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Pain is the central symptom in endometriosis and often persists despite treatment of the disease. Multiple mechanisms underlie endometriosis-associated pain including nociception, inflammation, and alterations in peripheral and central nervous system pain processing. As also occuring in other chronic conditions, pain in endometriosis is often associated with psychological distress and fatigue, both of which may amplify pain. It is hoped that in the future methods of phenotyping women on the basis of the underlying pain mechanisms will be developed, likely combining a critical evaluation of clinical symptoms and signs with laboratory and imaging tests. Optimal pain relief for an individual is more likely if her specific contributory pain mechanisms are identified and appropriately addressed. Such methods may also improve the selection of patients for clinical trials, potentially increasing the probability of identifying novel treatments for the many women with endometriosis for whom acceptable analgesia is not achieved.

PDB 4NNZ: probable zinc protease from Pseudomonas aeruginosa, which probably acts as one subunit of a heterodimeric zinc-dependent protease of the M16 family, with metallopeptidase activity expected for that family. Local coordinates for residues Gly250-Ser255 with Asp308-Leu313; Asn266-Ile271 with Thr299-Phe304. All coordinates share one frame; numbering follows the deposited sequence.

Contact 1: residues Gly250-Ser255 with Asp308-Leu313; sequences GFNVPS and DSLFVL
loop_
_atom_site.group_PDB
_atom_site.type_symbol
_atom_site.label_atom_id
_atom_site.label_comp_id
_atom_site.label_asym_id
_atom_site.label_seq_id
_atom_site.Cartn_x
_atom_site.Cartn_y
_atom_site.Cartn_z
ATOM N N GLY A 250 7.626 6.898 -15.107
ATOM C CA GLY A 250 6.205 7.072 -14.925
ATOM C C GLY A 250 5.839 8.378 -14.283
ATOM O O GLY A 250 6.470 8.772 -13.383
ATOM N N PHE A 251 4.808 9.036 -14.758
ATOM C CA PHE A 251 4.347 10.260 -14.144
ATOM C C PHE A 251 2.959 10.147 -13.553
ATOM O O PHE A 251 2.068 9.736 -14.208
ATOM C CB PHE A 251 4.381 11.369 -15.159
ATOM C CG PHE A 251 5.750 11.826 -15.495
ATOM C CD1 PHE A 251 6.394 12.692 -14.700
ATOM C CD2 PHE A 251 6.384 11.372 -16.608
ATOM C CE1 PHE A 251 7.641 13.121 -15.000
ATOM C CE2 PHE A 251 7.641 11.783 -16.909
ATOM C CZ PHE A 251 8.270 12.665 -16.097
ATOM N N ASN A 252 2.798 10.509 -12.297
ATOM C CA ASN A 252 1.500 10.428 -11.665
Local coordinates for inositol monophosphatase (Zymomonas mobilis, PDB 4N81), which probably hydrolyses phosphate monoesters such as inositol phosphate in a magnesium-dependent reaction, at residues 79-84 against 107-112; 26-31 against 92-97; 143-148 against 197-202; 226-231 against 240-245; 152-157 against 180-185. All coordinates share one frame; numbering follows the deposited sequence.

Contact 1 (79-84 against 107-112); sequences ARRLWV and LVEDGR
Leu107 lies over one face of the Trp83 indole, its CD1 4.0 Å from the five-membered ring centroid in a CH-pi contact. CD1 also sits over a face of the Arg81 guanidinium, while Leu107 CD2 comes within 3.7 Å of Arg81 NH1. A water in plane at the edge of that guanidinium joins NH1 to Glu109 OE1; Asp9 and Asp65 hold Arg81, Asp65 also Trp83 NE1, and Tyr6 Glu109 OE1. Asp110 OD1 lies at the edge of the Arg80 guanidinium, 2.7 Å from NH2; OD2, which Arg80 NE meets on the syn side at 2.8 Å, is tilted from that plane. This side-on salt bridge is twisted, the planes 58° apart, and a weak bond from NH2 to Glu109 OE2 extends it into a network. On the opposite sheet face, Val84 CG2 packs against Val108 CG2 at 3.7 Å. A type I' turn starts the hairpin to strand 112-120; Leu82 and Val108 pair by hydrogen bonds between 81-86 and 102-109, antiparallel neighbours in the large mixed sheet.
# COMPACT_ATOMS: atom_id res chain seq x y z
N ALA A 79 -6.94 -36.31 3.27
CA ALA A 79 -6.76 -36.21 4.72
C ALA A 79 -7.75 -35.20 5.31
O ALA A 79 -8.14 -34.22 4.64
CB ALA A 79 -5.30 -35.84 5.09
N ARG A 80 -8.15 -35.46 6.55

Original publication




Journal article


European journal of obstetrics, gynecology, and reproductive biology

Publication Date





8 - 13


Nuffield Department of Obstetrics and Gynaecology, University of Oxford, Women's Centre, John Radcliffe Hospital, Oxford OX3 9DU, United Kingdom; Hypoxia and Angiogenesis Group, Cancer Research UK Molecular Oncology Laboratories, Weatherall Institute of Molecular Medicine, University of Oxford, John Radcliffe Hospital, Headington, Oxford OX3 9DS, United Kingdom. Electronic address:


Humans, Endometriosis, Pelvic Pain, Stress, Psychological, Female, Pain Management